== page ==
Northwestern President Schapiro says he reads applications of some legacy, donor students


Evan Robinson-Johnson/Daily Senior Staffer

Segal Visitors Center. A select pool of about 550 applicants had their files read and their admissions decisions made by President Morton Schapiro.

Alan Perez and Gabby Birenbaum

Of the over 40,000 applications Northwestern receives for undergraduate admissions, the vast majority are read by Christopher Watson, the dean of undergraduate admissions, and his staff. This year, a select pool of about 550 applicants had their files read and their admissions decisions made by University President Morton Schapiro.

Schapiro said in an interview with The Daily last week that he is not entirely sure how the application files that arrive at his desk are chosen, but the breakdown among applicants is not random. The group includes legacy students, children whose family members have donated to NU and connections of his who ask him to read their child’s or relative’s application.

“They’re suggested by all sorts of people,” Schapiro said. “Politicians to famous alums to trustee members. Many, many people.”

The revelation comes as the admission practices of elite schools across the country — which are often kept highly confidential — are being placed under intense scrutiny. The college admissions scandal exposed the bribing of college officials and coaches, and the trial against Harvard University exposed the advantage of applicants whose parents donated to the school, a problem persistent in many elite institutions.

The news is a rare disclosure for Northwestern, which is often tight-lipped about its admission practices. It paints a clearer picture of a decision process that only admits about 9 percent of its applicants — including a system of deliberations that looks different for some.

“Northwestern has reviewed our admission processes, as we are constantly reviewing those processes, and we are confident in the measures we take,” University spokeswoman Jeri Ward said in an email.

Watson declined an interview for this article.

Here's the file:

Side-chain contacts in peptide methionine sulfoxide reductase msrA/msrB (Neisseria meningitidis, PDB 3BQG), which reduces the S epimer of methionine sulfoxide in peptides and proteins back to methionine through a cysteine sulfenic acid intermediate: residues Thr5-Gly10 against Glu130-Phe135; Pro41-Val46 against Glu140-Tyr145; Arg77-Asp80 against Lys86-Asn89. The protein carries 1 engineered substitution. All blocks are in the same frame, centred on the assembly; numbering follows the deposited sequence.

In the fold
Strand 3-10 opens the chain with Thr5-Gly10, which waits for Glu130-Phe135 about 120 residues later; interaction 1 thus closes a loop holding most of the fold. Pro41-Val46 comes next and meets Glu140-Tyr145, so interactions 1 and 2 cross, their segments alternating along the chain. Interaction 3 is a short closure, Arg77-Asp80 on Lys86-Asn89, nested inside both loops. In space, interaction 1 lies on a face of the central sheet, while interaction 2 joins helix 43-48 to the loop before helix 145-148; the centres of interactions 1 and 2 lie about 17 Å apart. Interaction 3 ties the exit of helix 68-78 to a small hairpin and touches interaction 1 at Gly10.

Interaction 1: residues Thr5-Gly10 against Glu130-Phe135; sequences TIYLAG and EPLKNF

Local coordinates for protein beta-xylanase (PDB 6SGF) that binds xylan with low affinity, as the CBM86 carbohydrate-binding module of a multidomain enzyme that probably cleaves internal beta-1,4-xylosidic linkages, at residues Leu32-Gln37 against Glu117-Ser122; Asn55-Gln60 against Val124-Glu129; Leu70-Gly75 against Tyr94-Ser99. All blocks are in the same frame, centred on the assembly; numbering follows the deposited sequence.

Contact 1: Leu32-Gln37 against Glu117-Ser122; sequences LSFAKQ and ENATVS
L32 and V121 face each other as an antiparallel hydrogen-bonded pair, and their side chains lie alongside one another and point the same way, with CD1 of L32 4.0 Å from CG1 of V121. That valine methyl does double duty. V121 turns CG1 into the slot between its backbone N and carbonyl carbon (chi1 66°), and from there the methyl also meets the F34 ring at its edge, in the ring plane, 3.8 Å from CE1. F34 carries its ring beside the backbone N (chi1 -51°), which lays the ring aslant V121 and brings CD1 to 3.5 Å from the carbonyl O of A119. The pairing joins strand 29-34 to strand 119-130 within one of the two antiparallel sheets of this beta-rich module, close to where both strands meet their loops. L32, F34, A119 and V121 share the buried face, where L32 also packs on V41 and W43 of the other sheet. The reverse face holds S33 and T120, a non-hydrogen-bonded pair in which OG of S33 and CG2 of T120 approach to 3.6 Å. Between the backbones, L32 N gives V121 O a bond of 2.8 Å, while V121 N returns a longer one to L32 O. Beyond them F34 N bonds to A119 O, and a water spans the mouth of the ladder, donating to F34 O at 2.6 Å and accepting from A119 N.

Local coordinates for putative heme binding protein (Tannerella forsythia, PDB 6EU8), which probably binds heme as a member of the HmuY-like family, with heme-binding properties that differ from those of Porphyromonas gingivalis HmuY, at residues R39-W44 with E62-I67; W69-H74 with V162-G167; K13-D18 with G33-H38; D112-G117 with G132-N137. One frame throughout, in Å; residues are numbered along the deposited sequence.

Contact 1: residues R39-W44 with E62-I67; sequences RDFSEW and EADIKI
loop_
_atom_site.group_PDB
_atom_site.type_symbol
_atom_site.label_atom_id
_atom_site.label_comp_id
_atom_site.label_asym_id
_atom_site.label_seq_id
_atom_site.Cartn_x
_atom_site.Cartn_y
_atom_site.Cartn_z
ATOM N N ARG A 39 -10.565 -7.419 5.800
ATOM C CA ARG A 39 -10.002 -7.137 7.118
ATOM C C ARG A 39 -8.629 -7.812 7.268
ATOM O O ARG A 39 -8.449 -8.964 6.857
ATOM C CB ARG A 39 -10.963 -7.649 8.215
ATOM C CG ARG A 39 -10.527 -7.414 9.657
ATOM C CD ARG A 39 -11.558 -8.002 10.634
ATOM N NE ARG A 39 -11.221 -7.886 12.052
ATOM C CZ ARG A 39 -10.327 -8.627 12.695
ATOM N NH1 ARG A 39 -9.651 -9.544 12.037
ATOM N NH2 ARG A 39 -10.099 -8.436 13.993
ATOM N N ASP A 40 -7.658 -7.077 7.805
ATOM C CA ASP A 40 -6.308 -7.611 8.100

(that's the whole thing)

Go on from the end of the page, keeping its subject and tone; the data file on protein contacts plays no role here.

As an admissions officer, Schapiro considers himself to have high standards. For every student accepted to the University, 11 are rejected, he said, so he has to consider whether each student he admits is worth rejecting 11 others for. He did not say how the acceptance rate for the select pool of applicants he considers compares to the overall acceptance rate.

He said his level of involvement in admissions is unusual for university presidents, and means he has to take accountability for rejected students, whereas other presidents can obfuscate or deny knowledge. But he said he believes his participation and his strictness are his responsibility as president.

“I’m pretty tough on those decisions,” Schapiro said. “But, at the end of the day, I’m the one who should make them.”

To maintain separation, the admission office does not communicate with the Office of Alumni Relations and Development, whose responsibilities include coordinating and courting donors, as well as alumni outreach and running “We Will. The Campaign for Northwestern.” Admission staff is “not aware of potential donors when they’re reviewing applications,” Ward said.

In creating a wall between those two offices, admission staff can’t take a family’s donor potential into account. But with President Schapiro, that wall does not exist — he reads applications and interacts with high-level donors to the University.

Source: Northwestern Now
President Schapiro at a Welsh-Ryan Arena opening ceremony. Patrick and Shirley Ryan, center, have contributed major funds to projects at Northwestern, including Welsh-Ryan Arena, Ryan Fieldhouse and the Patrick G. and Shirley W. Ryan Center for the Musical Arts.

“President Schapiro is frequently involved in dealing with principal donors to the University, but not always,” Ward said in the email.

Robert McQuinn, the vice president of alumni relations and development, forwarded a request for comment to NU’s media relations office but did not respond to an interview request.

Though donors are kept secret from admissions officers, parents’ education background — including alumni status — are not. “While we like to know if an applicant had a parent attend Northwestern, our goal is to determine if the applicant will be the first in their family to graduate from college,” Ward said.

Schapiro said that when reading applications, he considers what a student can add to the Northwestern community rather than the potential for their parents to contribute to the University’s budget. However, he is unique as an admissions officer in that he, unlike Watson and the rest of the admissions staff, has access to donation information.

In addition to reading applications, Schapiro also interviews 50 or 60 prospective students per year, he said. The interviews often vary: Some students are eager to express genuine enthusiasm for the University, some don’t have the GPA or test scores to get in and others, Schapiro can tell, are “just there ’cause (of) their grandma or something,” he said.

While he said interviewees often assume they have an admissions advantage because they spoke to the president, he said if they don’t impress him, they’ve seriously hurt their chances.

“Some people think if they get (into my office) and spend an hour with me, that somehow gets them a leg up,” Schapiro said. “But if I really don’t like them,” he said, pausing to laugh, “It doesn’t. It really doesn’t.”

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